Every business is concerned at some level around turnover of staff. But how can you actively work against churn using rewards? We spoke to Iain Thomson, Director of Incentives and Rewards, Sodexo Benefits and Rewards Services about his experiences with which rewards work, and how to go about implementing a reward strategy.

“For some businesses, battling with high staff turnover may be familiar territory; for others, this could be a new trend that has suddenly struck their workforce. But why? For a start, unemployment rates are low, demand for talent is high and the skills shortage is real. Couple this environment with a generation of workers that are changing jobs with alarming regularity and the result, for employers, is tough.  However, could there be a way to minimise staff turnover in the short term and find a solution for the longer term?

A new generation

The concept of organising one’s personal life around work commitments will seem alien to a new generation of employees who often expect their employment to accommodate their lifestyle – something that previous generations may not understand. In years past, employees also tended to stay with the same company for their entire working lives, but many are now more than happy to change jobs, or even careers, if it means a better quality of life, regardless of the salary.

This shift is most apparent among the millennial demographic, who are one of the key contributors to current high staff turnover rates. With fewer barriers to travelling and working abroad and a wealth of university degrees and training courses under their belts, this generation is not afraid to hop from one employer to another.

Businesses need to take the impulsive nature of these ‘Generation Y’ workers seriously, as this group is expected to make up 50 per cent of the entire workforce by 2020. As a result, employers need to think of new and effective ways to keep these employees loyal and engaged.

Employee rewards can play an important role in achieving this goal, but only if employers adapt their reward scheme to reflect the different preferences of their team. Nearly three-quarters (72%) of millennials, for example, prefer to spend their money on experiences rather than material items, according to recent studies[1]. As inflation rises and wages remain stagnant, it will therefore be important to reward these workers accordingly – or risk losing them to more savvy competitors.

Company or department wide social events also represent the type of experiential rewards that millennial workers enjoy, with the additional benefit of promoting a healthy unity within a team. Tickets for a wide variety of attractions can be used to motivate these employees, and can even be personalised to reflect the recipient’s personal interests, such as sports, arts, film or outdoor activities. This personal approach can be used to create a meaningful, long-lasting bond between the employer and the employee.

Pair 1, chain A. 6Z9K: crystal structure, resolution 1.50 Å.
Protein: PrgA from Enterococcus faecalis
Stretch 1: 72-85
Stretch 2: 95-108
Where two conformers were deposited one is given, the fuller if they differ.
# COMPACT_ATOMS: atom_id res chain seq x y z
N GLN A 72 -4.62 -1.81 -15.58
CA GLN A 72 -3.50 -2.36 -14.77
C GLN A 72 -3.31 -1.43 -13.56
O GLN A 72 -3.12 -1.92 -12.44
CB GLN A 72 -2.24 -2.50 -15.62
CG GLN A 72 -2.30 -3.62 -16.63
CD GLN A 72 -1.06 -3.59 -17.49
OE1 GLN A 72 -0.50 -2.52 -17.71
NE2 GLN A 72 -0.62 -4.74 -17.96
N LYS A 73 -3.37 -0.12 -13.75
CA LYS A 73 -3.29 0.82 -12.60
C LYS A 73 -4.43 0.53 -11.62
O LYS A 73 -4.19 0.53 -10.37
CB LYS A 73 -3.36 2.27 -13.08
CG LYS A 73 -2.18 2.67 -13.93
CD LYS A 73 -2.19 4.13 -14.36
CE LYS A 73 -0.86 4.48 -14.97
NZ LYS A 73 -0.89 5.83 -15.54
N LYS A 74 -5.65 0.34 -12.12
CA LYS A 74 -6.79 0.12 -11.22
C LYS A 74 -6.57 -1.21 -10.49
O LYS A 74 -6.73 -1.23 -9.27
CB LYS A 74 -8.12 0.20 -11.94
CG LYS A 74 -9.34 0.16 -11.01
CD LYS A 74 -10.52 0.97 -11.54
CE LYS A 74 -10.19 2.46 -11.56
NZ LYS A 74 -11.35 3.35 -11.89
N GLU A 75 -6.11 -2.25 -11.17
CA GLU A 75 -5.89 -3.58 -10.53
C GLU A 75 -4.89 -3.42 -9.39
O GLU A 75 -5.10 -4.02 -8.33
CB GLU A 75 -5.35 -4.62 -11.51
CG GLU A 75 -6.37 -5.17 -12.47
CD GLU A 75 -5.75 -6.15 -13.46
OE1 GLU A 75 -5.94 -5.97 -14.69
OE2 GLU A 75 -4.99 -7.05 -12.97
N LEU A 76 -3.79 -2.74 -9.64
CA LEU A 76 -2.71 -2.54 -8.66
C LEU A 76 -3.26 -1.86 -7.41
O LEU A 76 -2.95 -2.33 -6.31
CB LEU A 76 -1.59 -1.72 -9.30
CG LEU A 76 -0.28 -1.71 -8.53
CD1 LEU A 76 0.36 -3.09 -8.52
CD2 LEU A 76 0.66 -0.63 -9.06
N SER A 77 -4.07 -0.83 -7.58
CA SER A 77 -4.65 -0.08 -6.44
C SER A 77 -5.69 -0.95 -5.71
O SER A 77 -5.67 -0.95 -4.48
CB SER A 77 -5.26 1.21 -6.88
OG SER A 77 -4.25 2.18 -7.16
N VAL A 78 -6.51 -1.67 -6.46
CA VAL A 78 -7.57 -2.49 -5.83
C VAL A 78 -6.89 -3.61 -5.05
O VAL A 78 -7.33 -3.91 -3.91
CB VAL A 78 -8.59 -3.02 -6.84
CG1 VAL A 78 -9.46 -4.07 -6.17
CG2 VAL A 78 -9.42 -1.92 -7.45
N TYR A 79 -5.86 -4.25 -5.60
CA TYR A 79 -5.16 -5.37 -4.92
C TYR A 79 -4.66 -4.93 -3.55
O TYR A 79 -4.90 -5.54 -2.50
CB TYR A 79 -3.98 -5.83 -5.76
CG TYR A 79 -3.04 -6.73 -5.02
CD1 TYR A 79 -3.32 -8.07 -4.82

A cultural calamity


Of course, it’s not enough for employers to focus on millennials alone. High staff turnover can be a symptom of a serious flaw in a business’ corporate culture, which can be hard to identify and even harder to fix.

Improving a corporate culture takes immense resource and a clear strategy, but there are tools which can be used to help the process. Giving managers the discretion to reward exceptional results or positive behaviours will reinforce the traits that a business wants to see amongst its workforce. Similarly, ensuring a healthy social scene across the company with events and off-site sessions will help the wider team to bond and the leaders to shine.

Employers who want to retain the best talent must therefore adapt their company’s rewards strategy to reflect the changing needs of their staff. What may have been appropriate for someone at the start of their career will undoubtedly change as they have children or buy a home. A more valuable reward for these employees might be a gift card for a popular high street store, for example, or multi-choice vouchers that can be used with a variety of retailers to purchase anything from baby clothes to furniture. Implementing a more relaxed working culture, if appropriate, could help too.

Pre-paid cards that can be used to purchase goods or services can also be very popular, and also give employers the option of topping them up if desired. Employees may also appreciate additional holiday or reduced office hours to alleviate the strain of childcare or other extra-curricular responsibilities. Options like flexible working or having the opportunity to work from home can also show an understanding of employees’ lives outside of work.

Rewards like these are likely to appeal to a wide range of employees. Ultimately, employers will need to create a company culture that treats its workforce as a family, but which also recognises the individuals within it. A rewards scheme that is both highly personalised and truly valued by employees is the key to achieving this goal. By implementing such a strategy, employers can appeal to the full spectrum of employees that make up the modern workforce and thereby attract and retain the most talented staff.”


[1] http://www.cnbc.com/2016/05/05/millennials-are-prioritizing-experiences-over-stuff.html

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